As the season gets under way there is a rise in rural crime, while the stage is set for the Midland Game Fair — the last big show of the year
The year is racing by, and the shooting season for us lowground boys has just started. There are feathers on the flightpond and the poults are starting to colour up nicely. The harvest is all but over, the rape is in and most of the other fields have been worked down ready for drilling. The open fields make dogging-in a bit easier, because at least we can see where the birds are going. It also gives us the chance to see how the wild birds — which have been hiding in the crops — have fared.
But if we can see what is out there, so can everyone else; incidents of hare coursing and deer poaching seem to be on the increase. The police appear to be more on board and up to speed with these things than they used to be. They realise that the people who trespass, make threats and cause criminal damage when illegally pursuing game are the same ones who are stealing from farms and rural businesses.
We have a very good relationship with the police and they are more than happy to come out when we have a problem. This working relationship, coupled with modern tools such as night-vision monoculars, thermal spotters with recording facilities and hidden trail cams that can read number plates, makes detection a lot easier and convictions more likely.
The police obviously work on information from more than one source, and our force is now trialling a mobile app, similar to Snapchat, on which people who are invited to join the group can upload information about incidents and suspicious vehicles. Provided the other members of the group have 3G or 4G coverage, which is now quite good in Shropshire, the information can then be circulated extremely quickly.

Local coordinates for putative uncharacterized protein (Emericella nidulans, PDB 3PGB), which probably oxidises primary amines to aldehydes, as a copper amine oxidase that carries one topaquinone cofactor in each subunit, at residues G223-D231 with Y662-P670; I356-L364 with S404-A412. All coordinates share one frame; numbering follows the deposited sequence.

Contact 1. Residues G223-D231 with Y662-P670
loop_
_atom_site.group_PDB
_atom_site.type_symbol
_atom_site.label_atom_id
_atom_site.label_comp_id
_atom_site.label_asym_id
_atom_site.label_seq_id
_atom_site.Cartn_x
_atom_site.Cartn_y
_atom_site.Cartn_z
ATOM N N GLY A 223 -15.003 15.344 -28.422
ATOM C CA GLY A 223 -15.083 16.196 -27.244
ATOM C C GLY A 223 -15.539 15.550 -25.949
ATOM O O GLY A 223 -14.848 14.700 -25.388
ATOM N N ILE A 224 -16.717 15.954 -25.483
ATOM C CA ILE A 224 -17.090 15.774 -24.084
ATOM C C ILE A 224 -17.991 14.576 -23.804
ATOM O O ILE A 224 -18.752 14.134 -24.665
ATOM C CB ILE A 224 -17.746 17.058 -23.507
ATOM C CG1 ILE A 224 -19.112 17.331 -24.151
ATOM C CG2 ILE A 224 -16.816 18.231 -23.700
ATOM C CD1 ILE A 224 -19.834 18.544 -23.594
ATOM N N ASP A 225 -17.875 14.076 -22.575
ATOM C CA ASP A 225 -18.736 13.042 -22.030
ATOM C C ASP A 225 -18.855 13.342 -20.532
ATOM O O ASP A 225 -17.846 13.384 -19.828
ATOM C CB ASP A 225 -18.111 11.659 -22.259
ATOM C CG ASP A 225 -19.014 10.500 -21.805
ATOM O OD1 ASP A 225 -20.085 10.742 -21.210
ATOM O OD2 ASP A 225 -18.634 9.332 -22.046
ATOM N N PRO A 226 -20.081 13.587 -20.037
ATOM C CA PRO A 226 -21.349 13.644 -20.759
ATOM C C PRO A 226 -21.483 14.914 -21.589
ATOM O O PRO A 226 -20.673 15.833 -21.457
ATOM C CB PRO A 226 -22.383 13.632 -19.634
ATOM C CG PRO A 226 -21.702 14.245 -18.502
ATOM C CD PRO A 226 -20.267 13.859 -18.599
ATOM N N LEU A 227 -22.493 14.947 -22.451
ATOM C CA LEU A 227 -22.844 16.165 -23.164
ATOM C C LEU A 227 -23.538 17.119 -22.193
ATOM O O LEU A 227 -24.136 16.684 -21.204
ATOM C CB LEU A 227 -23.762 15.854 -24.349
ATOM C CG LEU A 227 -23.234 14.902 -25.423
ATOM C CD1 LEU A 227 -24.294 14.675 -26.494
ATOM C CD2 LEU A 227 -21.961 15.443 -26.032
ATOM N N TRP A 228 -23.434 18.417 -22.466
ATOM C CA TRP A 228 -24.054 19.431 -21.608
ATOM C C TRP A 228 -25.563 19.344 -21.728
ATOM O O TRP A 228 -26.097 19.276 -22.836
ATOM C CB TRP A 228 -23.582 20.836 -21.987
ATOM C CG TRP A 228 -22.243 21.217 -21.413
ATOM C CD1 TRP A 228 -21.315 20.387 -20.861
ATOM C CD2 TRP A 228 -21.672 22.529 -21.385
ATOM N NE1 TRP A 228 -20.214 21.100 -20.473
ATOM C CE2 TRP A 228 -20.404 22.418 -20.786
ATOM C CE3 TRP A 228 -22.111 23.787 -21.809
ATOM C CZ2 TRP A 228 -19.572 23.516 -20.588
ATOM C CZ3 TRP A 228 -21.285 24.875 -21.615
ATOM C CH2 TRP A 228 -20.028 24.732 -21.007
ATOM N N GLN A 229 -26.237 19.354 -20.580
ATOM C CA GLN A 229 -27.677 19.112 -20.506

It will be interesting to see if incidents of rural crime decrease, and if the police manage to make more arrests and secure more convictions over the next few months.
End of the shows
This month marks the end of the show season. The last big one is the Midland Game Fair at Weston Park, on 16-17 September. The National Gamekeepers’ Organisation (NGO) has always had a big presence at the show and this year will be no different, so if you are planning to visit the Midland Game Fair please do call in and say hello. The office staff, regional development officers and a number of regional chairmen will be in attendance over the two days to answer any questions you may have.
One of the highlights of the show will be the presentation of the NGO long-service award in the main arena at 11.45am on Sunday. This will be closely followed by the presentation of the Frank Jenkins trophy.
Frank was a respected Worcestershire gamekeeper and the trophy is presented in his name by me, and his son and daughter, to the gamekeeping student (full-time or apprentice) who has shown most promise in the past academic year. The students are nominated by their course tutors and the entries are judged by senior members of the NGO national committee. As well as the trophy, this year’s winner will also receive a Musto Highland Gore-tex Ultra-lite suit and an engraved tankard.
The NGO long-service award is presented to keepers and gillies with
40 or more years of service on any number of shoots, rivers or estates. They are nominated by their employers and, provided they meet the criteria, they receive a specially commissioned lapel badge and a framed certificate.
The people receiving these awards will have seen some big changes since they started out, such as modern rearing methods, game crops, commercial shooting, the decline of the syndicate shoot and an increase in predators, to name but a few. I am quietly confident that the current generation of keepers will be every bit as adaptable as the last.
“Those receiving these awards will have seen some big changes since they started out”
To find out what’s in store at the Midland Game Fair, see p. 26.
A better understanding: the police appear to be responding more effectively to countryside crime